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Updated: 2017-09-25T16:15:01-04:00


A wee Frank Lloyd Wright-inspired home can be yours for $299K


The cute one bed and one bath measures 775 square feet Those looking for a “not-so-big house” that’s “well-versed in the architectural grammar of Frank Lloyd Wright,” per the listing language, look no further than this little single-bedroom in Boise, Idaho. The brokerbabble is more or less spot on and doesn’t hedge on what’s on offer: a cozy residence with one bedroom and one bath on 775 square feet of living space that takes more than just a word or two from Wright’s iconic language. Still, it’s cute, and it’s got character by way of a brick-and-timber construction topped by an oversized, flat overhanging roof, floor-to-ceiling windows, built-in seating around a brick hearth, an integrated kitchen with custom cabinetry, and brick flooring (or else carpeting in parts). It’s all very Frank-Lloyd-Wright. Built in 1980, it’s been virtually untouched since then, but in a good way. A period bathroom and the afore-mentioned kitchen place it squarely in the time-capsule camp, even if the era it’s preserving was merely three decades ago. There’s also a carport and a bonus laundry room. Located at 1085 East Krall Street less than a mile from the Greenbelt, Rivers to Ridges trailheads, and Broadway Avenue, according to the listing, the property is offered at $299,000. Via: Estately [...]

10 mesmerizing Instagrams from the first Beirut Design Fair



A lot of gorgeous play with light and curves

It’s been a good year for design fair debuts. First there was the Nomad design fair, a “bespoke event” taking over a breathtaking historic villa in Monaco. Now, curtains have been drawn on the inaugural Beirut Design Fair, which coincides with its sister event, Beirut Art Fair, and is not to be confused with the larger-scale Beirut Design Week festival.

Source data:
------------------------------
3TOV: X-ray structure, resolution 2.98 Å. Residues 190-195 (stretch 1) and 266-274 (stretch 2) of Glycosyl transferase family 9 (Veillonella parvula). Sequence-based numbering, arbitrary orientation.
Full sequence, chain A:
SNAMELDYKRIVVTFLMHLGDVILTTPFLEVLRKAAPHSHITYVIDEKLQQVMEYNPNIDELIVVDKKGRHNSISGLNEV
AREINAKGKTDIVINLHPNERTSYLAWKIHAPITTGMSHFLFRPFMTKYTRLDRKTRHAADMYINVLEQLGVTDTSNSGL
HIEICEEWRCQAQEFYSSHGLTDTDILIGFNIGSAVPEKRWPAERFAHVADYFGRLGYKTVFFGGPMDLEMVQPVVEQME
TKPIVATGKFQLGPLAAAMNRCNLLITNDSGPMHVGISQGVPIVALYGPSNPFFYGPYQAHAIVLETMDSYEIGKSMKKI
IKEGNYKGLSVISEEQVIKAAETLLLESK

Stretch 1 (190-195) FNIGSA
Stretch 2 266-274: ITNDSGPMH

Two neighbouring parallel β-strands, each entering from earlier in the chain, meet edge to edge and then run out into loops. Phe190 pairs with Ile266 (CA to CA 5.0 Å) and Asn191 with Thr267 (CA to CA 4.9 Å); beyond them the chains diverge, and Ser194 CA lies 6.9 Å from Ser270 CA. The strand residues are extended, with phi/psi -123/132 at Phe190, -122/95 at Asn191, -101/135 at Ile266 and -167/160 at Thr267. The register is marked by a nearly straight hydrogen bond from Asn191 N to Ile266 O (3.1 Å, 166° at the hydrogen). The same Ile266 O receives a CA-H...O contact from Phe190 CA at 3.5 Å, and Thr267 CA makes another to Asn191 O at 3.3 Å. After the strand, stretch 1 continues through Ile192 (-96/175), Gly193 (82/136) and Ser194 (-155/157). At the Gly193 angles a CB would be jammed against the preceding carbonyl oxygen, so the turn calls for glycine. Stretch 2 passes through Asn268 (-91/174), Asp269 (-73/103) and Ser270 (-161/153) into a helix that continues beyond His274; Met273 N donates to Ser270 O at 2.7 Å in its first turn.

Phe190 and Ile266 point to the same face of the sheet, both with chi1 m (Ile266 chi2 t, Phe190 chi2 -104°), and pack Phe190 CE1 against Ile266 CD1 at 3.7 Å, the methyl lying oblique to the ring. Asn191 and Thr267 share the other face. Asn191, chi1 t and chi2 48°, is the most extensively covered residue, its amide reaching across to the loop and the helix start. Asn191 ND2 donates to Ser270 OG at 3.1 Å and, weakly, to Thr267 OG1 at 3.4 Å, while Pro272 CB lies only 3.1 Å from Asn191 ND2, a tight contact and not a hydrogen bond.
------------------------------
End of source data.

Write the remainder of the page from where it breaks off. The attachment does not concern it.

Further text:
Focusing intently on highlighting Lebanese talent, the four-day event, ending yesterday, September 24, showcased established and emerging designers, top galleries, distributors, as well as artisans. “There is a huge design community here,” co-founder Guillaume Taslé d’Héliand tells Harper’s Bazaar Arabia. “It’s the most living creative platform in the region.” He, along with with co-founder Hala Moubarak, hope the event will further put Beirut on the map as a design capital.

Get a sense of the debut show through Instagram below.

25. Gardens for butterflies, orchids, sunflowers, water lilies, cacti (Changi International Airport in Singapore)

26. Dentist (São Paulo-Guarulhos International Airport)

27. Archery deer hunting (Pittsburgh International Airport; okay, you will have to leave the airport for this one.)

Walmart and August Home partner to test “in-fridge” delivery service



A brilliant or creepy idea?

Walmart has announced a new delivery concept that will seem really convenient to some and super creepy to others.

Partnering with August Home, a leading purveyor of smart locks, Walmart will begin testing an “in-fridge delivery” service in Silicon Valley that not only does grocery shopping for customers but also puts the food away for them if no one is home. It also applies to general packages, delivering them inside the residence instead of leaving them outside, where they could get lost or stolen.

Here’s how Walmart envisions the service to work. A customer (who also employs August Home’s smart locks in their home) places an order on When the order is ready, a delivery person will bring the groceries and other packages to the house and unlock the door by way of a one-time passcode that the homeowner will have pre-authorized. After the items have been unloaded into the refrigerator, the delivery person will leave, and the door will lock automatically.

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The homeowner can monitor the entire process through the August mobile app, even watching the delivery as it happens in real time by way of August home security cameras.

“These tests are a natural evolution of what Walmart is all about—an obsession in saving our customers not just money but also time, making our customers’ lives easier in the process,” the company said on its website. What do you think? Dystopian, or the way of the future?